Connecticut Audbon Society

 

Daily Bird/Warbler Week: Blackburnian Warbler

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May 20, 2020

Blackburnian Warbler
Setophaga fusca

Edited from a version published in May 2016.

by Andy Griswold. Photo and videos by Gilles Carter.
One of the most strikingly colored of our wood-warblers, this species’ flaming orange throat was responsible for its colloquial name of “Fire Throat.”

With yellow and black on its neck and face, black wings with a large fused white wing bar, and black streaks on a yellow to white belly, the male is unique among our North American warblers. Females are a muted version of the male, showing two narrower wing bars.

This bird was named after Anna Blackburne, an English botanist in the 1700s.

Where to find it: This species has made a good showing in Connecticut, including at Connecticut Audubon Society’s Birdcraft Sanctuary in Fairfield. Andy Rzeznikiewicz had Blackburnian over the weekend in and around our Center at Pomfret (he actually found 27 species, which is basically every species you’d expect to find in Connecticut in May). Other places like East Rock in New Haven and park land with mature trees would be a good spot to look as well.

Blackburnian Warbler breeds in mature coniferous and mixed coniferous/deciduous forests. In migration look for this bird in almost any taller flowering tree, usually fairly high up but not always. It often sings from the highest tree tops.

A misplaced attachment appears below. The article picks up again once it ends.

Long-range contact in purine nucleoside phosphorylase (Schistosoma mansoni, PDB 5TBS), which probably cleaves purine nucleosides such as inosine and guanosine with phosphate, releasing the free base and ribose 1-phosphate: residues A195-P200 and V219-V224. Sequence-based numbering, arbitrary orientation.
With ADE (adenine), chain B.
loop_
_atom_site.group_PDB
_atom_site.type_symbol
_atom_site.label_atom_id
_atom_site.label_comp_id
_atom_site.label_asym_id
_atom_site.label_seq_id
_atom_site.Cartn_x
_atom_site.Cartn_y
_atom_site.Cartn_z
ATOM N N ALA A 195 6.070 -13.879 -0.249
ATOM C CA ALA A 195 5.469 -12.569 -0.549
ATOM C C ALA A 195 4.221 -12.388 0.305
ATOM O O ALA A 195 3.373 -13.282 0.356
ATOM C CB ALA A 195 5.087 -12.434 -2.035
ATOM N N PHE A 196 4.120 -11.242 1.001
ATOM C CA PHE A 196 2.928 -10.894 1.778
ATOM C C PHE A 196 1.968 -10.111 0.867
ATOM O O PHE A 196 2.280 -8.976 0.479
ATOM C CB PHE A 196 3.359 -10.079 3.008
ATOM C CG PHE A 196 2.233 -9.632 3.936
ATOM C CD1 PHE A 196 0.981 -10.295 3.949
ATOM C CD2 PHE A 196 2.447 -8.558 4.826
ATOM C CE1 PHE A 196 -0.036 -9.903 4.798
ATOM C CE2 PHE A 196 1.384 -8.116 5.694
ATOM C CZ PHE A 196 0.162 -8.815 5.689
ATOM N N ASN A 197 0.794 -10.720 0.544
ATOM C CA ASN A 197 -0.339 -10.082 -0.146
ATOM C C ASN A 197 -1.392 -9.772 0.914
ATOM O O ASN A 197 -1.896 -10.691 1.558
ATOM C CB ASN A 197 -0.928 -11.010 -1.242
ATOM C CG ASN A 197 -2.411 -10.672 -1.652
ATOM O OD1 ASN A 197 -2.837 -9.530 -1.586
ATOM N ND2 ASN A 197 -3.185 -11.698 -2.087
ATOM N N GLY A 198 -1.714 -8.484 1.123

With songbird migration continuing, look for all those other migrant species passing through including Northern Parula, Tennessee Warbler, Cape May Warbler, Bay-breasted Warbler, Mourning Warbler, and Blackpoll Warbler. Of course you will likely find many of our nesting warbler species and should always keep in mind that southern vagrants like Kentucky, Prothonotary, and Swainson’s Warbler are possible.

Conservation status: Populations are considered stable with an estimated global breeding population of about 10 million. An individual recorded as the oldest banding recapture was at least eight years and two months old.

*The 27 species were:

American redstart
bay-breasted
black-and-white
blackburnian
blackpoll
black-throated blue
black-throated green
blue-winged
canada
Cape May
cerulean
chestnut-sided
common yellowthroat
hooded
magnolia
northern parula
Nashville
Pine
Prairie
Tennessee
Wilson’s
Yellow
Yellow-rumped
Worm-eating
Northern Waterthrush
Louisiana Waterthrush
Ovenbird

 

 

 

 

 

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